Celebrating and thankful

Published 2:02 pm Friday, April 26, 2024

Oak Ridge Boys mark five decades, at Paramount Saturday night

ASHLAND, Ky. — When the Oak Ridge Boys take the stage Saturday at the Paramount Arts Center in Ashland, it will be for two purposes — to celebrate the core lineup’s five decades together, as well as to offer thanks to all who have supported them in their career.

While the group’s origins go back decades, the lineup of Richard Sterban, William Lee Golden, Duane Allen and Joe Bonsall came together in 1973, producing the most popular and acclaimed hits of the Oak Ridge Boys. When the 50th anniversary of that lineup hit last year, the group announced the kickoff of a farewell tour.

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“Well, it was and it was not,” bass singer Richard Sterban said of whether it was difficult to close out the group’s touring years. “We all felt like it was time to announce our farewell tour. We’ve been very fortunate and very blessed and we’ve had had a great career.”

He talked about their aim for the road for these shows.

“We want to take time to go around to as many places as we can get to, and say thank you to people — our fans, radio people who played our records over the years — everyone,” he said. 

While it is a farewell tour, Sterban emphasized that no end date has been set for the final show and the group plans to keep going with the shows for a while.

“We do not know how long that is going to take,” he said. “The main reason we have not announced that is that we do not know ourselves. We are not retiring yet at this point. We still plan to be around for a while.”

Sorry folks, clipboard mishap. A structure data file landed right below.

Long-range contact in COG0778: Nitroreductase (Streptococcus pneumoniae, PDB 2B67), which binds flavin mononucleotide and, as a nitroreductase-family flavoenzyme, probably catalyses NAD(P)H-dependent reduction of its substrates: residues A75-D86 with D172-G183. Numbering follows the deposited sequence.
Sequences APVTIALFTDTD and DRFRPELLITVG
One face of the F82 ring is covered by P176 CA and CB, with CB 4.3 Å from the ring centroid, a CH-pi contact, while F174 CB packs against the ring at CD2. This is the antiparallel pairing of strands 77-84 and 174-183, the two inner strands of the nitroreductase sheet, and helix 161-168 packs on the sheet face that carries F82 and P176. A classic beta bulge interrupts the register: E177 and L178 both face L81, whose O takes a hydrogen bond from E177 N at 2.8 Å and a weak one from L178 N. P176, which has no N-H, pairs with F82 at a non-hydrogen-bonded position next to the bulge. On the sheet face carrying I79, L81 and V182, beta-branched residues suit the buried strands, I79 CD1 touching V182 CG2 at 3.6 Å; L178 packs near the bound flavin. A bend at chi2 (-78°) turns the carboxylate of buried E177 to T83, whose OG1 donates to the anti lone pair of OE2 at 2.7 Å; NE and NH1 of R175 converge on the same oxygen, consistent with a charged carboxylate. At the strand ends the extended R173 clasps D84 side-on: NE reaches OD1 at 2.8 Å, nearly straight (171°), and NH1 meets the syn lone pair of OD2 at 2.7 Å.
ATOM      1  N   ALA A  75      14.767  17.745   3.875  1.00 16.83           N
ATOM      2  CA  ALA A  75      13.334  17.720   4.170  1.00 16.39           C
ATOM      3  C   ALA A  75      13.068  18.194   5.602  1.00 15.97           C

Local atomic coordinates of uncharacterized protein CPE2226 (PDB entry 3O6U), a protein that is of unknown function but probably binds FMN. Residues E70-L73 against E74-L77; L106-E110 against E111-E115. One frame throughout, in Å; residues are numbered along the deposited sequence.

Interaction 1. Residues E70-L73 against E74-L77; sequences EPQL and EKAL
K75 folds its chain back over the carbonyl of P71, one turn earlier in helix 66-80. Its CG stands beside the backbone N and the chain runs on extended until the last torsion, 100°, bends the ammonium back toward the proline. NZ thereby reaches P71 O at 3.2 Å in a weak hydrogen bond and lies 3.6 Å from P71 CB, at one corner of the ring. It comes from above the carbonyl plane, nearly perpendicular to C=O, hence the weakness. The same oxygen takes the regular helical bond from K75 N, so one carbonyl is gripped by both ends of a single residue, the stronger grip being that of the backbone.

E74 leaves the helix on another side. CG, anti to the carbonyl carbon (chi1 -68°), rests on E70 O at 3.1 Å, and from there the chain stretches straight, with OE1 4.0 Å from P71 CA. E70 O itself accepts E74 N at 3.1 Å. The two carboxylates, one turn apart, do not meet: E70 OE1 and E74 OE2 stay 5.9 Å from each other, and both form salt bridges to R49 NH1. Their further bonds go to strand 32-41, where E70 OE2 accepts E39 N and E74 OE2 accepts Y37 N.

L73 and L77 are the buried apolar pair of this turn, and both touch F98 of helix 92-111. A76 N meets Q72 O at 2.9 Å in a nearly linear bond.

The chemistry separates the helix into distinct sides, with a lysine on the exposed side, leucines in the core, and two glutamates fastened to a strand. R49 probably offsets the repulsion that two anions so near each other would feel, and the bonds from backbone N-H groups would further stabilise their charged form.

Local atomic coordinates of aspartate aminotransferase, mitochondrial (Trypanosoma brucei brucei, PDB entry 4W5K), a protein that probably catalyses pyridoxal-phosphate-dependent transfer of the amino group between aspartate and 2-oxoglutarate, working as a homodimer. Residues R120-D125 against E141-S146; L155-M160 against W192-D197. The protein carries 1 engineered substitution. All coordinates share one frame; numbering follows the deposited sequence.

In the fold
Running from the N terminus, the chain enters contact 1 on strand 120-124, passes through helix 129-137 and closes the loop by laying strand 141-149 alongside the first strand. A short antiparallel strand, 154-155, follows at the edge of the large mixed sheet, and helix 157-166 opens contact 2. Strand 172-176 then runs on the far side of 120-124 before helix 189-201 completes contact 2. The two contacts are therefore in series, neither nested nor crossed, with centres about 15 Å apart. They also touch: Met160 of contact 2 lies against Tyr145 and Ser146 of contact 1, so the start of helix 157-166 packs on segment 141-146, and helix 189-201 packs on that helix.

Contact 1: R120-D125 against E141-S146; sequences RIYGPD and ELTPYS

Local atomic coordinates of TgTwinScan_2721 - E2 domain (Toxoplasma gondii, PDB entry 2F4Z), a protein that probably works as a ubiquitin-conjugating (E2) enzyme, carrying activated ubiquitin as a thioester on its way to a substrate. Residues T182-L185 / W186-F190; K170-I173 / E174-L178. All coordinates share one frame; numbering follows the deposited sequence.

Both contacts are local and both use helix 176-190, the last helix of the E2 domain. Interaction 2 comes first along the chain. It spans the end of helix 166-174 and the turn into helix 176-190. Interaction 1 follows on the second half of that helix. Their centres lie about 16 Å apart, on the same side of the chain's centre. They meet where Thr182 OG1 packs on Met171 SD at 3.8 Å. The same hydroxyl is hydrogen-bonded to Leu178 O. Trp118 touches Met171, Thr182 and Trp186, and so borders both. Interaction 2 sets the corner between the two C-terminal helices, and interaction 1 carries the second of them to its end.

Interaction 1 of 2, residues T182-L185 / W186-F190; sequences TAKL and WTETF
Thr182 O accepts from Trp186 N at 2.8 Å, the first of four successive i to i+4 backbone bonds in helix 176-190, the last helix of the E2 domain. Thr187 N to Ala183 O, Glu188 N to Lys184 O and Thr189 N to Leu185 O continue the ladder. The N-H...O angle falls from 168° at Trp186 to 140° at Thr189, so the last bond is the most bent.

Known for a relentless schedule of shows for decades, the group has performed many times in the area, including multiple visits to the Paramount, their annual Christmas shows at the Vern Riffe Center in Portsmouth and events such as Catlettsburg’s Labor Day celebration and Lawrence County’s bicentennial celebration at the fairgrounds in 2015.

“We have been to your part of the country many, many times over the course of the years,” Sterban said. “And we look forward to coming back and coming your way. We want to encourage as many people as possible to come out and spend some time with us.”

As for the setlist of the shows, Sterban said one thing is certain.

“First and foremast you can count on the fact you’re going to hear me do “Giddy up, oom poppa, oom poppa, mow mow,” he said of his bass line in the group’s biggest hit, 1981’s “Elvira.” “That’s definitely going to happen. There’s no question about that. That’s our signature song and what people really want to hear. We’ve had a lot of hit records over the course of years — ‘American Made’ ‘Leaving Louisiana in Broad Daylight,’ ‘Dream On,’ ‘Thank God for Kids’ — and we try to do as many hits as we can in the show.”

He said there would also be a patriotic portion honoring veterans and the group would include Gospel songs, a key part of their background.

As the tour remains open-ended, Sterban said the Oak Ridge Boys are also set to release a new album, at this point untiled, at some point this fall, the fifth produced for the group by Dave Cobb. 

“It is pretty much finished,” he said. “The overall theme is songs devoted to our mothers. We’ve been in the studio with Dave Cobb. It was his idea to do songs honoring our mothers.”

Sterban said the group has had many productive session with Cobb and enjoys his approach.